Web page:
I travel a lot and spend a lot of time in different churches. I have had a church consulting firm that did “guest” visits as part of our services. Sadly, many times I do not feel welcome as a guest when I visit churches.
The Bible is replete with admonitions of hospitality and servanthood. I just wish our church members understood that the servant-like spirit should also be manifest when we gather to worship. Guests are often uncomfortable, if not intimated, when they visit a church. We are to be gracious and sacrificial servants to them.
In response to this need for more guest-friendly church members, I have devised the ten greatest needs, at least from my perspective. I will reticently call them “commandments” and throw in a little King James English for effect.
- Thou shalt pray for people in the services whom you don’t recognize. They are likely guests who feel uncomfortable and uncertain.
- Thou shalt smile. You only have to do so for about an hour. Guests feel welcome when they see smiling people. You can resume your somber expressions when you get home.
- Thou shalt not sit on the ends of the rows. Move to the middle so guests don’t have to walk over you. You’ll survive in your new precarious position.
- Thou shalt not fill up the back rows first. Move to the front so guests don’t have to walk in front of everyone if they get there late.
- Thou shalt have ushers to help seat the guests. Ushers should have clearly-marked badges or shirts so that the guests know who can help them.
- Thou shalt offer assistance to guests. If someone looks like they don’t know where to go, then they probably don’t know where to go. Get out of your comfort zone and ask them if you can help.
- Thou shalt not gather too long in your holy huddles. Sure, it’s okay to talk to fellow members; but don’t stay there so long that you are not speaking to guests.
- Thou shalt offer your seats to guests. I know that this move is a great sacrifice, but that family of four can’t fit in the three vacant seats next to you. Give it a try. You might actually feel good about your efforts.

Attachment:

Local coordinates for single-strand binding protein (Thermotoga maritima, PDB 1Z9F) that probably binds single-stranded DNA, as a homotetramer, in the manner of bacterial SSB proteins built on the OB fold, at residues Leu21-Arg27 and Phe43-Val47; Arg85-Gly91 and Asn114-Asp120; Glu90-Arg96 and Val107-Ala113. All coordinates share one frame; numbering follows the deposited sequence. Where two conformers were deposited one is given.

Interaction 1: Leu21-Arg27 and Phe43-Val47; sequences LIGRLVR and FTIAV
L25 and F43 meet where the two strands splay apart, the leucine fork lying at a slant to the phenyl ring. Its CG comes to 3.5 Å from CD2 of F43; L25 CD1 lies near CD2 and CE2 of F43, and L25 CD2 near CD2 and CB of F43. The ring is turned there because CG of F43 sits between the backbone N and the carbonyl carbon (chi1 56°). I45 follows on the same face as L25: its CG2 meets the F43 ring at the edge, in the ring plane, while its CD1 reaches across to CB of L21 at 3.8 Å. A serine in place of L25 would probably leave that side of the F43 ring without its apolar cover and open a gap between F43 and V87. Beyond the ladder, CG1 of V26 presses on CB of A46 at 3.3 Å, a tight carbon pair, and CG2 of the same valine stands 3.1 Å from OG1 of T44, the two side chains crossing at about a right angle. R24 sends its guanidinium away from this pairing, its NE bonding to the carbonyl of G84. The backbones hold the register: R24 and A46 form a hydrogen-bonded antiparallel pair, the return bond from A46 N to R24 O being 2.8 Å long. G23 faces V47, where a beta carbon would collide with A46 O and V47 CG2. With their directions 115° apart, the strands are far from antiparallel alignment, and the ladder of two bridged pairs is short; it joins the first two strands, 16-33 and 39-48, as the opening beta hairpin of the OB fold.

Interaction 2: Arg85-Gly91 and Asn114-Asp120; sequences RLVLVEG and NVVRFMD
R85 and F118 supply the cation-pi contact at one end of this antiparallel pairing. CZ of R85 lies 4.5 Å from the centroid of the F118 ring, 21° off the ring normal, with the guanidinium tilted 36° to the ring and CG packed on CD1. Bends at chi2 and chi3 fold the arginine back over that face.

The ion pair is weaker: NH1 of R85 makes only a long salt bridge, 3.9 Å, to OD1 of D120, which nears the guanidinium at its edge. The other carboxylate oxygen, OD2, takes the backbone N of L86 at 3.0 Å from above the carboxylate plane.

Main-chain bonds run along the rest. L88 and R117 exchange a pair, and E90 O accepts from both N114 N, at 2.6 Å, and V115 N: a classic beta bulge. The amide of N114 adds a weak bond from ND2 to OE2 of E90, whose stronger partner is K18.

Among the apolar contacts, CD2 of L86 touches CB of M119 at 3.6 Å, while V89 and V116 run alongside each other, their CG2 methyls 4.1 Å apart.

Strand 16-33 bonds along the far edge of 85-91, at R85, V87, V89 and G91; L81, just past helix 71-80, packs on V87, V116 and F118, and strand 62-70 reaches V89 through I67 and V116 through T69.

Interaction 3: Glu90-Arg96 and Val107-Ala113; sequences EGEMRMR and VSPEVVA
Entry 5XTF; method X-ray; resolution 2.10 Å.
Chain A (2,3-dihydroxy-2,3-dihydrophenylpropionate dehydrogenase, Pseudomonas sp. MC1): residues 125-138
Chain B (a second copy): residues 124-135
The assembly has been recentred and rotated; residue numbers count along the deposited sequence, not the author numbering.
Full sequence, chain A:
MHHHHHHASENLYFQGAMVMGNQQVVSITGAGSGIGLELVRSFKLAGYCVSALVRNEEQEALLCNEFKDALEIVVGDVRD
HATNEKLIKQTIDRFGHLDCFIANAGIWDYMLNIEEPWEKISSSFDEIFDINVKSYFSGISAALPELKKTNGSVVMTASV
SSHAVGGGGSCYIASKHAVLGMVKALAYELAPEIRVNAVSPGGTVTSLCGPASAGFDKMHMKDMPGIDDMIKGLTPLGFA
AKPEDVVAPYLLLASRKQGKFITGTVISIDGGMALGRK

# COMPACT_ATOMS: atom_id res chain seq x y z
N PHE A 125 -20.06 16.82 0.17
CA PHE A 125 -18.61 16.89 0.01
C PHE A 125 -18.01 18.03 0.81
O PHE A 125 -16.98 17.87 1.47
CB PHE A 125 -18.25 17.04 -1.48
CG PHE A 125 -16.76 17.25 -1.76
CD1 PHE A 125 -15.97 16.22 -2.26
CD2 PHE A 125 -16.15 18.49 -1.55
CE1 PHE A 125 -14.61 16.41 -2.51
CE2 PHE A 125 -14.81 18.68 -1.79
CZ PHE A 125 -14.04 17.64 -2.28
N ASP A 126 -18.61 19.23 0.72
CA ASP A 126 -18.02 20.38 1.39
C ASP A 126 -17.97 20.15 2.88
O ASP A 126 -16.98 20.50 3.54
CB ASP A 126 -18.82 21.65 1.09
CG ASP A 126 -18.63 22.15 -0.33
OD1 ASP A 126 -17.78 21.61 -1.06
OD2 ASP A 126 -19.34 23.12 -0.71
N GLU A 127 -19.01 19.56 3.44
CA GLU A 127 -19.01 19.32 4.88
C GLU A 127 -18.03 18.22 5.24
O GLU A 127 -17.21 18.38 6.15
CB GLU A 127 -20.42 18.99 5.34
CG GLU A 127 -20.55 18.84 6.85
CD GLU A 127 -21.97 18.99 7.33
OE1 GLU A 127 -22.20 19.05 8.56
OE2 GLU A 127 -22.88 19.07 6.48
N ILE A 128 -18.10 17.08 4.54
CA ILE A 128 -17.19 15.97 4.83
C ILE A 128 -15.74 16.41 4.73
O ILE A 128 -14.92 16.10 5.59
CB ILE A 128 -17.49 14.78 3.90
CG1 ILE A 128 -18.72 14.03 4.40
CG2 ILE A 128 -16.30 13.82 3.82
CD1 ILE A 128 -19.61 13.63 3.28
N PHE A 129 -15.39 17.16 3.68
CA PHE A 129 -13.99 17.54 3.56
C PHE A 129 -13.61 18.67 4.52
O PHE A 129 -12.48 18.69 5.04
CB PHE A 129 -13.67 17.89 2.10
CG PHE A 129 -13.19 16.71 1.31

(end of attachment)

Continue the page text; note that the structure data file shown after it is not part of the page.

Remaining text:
- Thou shalt not save seats. I know you want to have room for all of your friends and family, but do you know how a guest feels when he or she sees the vacant seats next to you occupied by three hymnals, one Bible, two coats, and an umbrella? You might as well put a “Do Not Trespass” sign on the seats.
- Thou shalt greet someone you don’t know. Yes, it’s risky. They may actually be members you don’t know. And you may get caught in a 45-second conversation. You’ll be okay; I promise.
What do you think of these commandments? What would you add?
Pastor to Pastor is the Saturday blog series at ThomRainer.com. Pastors and staff, if we can help in any way, contact Steve Drake, our director of pastoral relations, at [email protected]. We also welcome contacts from laypersons in churches asking questions about pastors, churches, or the pastor search process.
Posted on March 30, 2013
With nearly 40 years of ministry experience, Thom Rainer has spent a lifetime committed to the growth and health of local churches across North America.
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Great article! When my husband and I moved to the city we are currently living in, it took us almost 3 years to find a church where people were welcoming. We were already somewhat intimidated by the larger size of the congregations having come from a small town and in most of them no one would even smile or speak to us. It was certainly a lesson for us to file away for future reference, knowing we would be involved in a church plant.